Butternut squash contains .60 milligrams of iron per 100 grams. Grams is a measure of weight. To put 100 grams in perspective, consider alternative measures for this food:
- 1 cup equals 205 grams.
In the category of vegetables, we included whole vegetable products in the Top 10 list. We excluded dried/dehydrated products from the Top 10. You will find some dehydrated vegetables high in iron per 100 grams,but they tend to be far more volume than anyone would consume. Furthermore, foods may be fortified with iron but are not included in this Top 10 list. The food tested for the particular graph below can be described more specifically as:
Squash, winter, butternut, cooked, baked, without salt
Vegetables in general are not an excellent iron source. Those vegetables that do have a lot of iron also have the tendency to be packed with iron inhibitors — you may not take in a large amount of iron from the vegetables.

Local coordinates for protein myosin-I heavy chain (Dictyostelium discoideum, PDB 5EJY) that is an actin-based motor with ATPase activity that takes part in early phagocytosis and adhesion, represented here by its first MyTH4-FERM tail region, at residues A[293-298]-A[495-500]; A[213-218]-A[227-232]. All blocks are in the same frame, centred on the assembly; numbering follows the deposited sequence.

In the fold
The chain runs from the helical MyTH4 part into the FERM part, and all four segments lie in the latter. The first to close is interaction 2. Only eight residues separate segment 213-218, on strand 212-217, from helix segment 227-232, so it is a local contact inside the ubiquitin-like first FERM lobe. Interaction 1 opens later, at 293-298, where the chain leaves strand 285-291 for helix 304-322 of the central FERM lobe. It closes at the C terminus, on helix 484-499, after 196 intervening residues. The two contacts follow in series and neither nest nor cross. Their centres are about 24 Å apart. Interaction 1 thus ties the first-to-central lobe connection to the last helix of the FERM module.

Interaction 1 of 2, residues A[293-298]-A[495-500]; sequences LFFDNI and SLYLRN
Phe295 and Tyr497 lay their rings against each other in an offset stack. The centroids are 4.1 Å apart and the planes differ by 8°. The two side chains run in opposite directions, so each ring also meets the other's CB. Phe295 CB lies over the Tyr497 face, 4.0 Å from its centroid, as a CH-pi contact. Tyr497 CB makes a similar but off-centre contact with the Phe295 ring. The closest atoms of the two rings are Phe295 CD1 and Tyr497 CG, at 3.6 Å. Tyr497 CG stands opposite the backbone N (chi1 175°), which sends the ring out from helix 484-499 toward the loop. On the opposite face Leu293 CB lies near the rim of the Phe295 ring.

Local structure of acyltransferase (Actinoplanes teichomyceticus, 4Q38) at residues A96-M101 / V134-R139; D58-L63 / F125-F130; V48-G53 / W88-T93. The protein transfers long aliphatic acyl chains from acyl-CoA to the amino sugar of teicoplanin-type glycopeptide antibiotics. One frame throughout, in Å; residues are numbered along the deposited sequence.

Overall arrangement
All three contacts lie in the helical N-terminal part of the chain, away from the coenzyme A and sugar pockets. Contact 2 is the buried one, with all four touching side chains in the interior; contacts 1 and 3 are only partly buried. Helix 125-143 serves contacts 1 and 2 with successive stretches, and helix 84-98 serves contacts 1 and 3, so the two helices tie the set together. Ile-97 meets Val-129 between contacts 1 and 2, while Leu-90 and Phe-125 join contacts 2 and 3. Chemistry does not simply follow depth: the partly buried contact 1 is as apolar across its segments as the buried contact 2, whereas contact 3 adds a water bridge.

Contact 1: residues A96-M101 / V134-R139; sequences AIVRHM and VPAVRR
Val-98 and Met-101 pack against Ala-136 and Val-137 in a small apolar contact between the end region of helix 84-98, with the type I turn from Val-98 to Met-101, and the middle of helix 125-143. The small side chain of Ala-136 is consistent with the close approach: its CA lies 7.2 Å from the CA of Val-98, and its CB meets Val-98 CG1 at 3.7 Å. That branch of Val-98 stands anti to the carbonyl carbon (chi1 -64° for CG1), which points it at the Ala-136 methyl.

Nonetheless, even a vegetable with modest amounts of iron can play a substantial part in your absorption of iron. Vegetables are often rich in vitamin C, which can actually help you digest the iron in plant-based foods; butternut squash is a fair source of vitamin C.
As an example, you may wish to incorporate bell peppers and vine ripened tomatoes with a whole grain entree or with legumes to improve your absorption of the iron in your whole meal. A fresh cantaloupe dessert with a meal would help as well because of the vitamins in the fruit itself. A glass of fruit juice is yet another an excellent approach.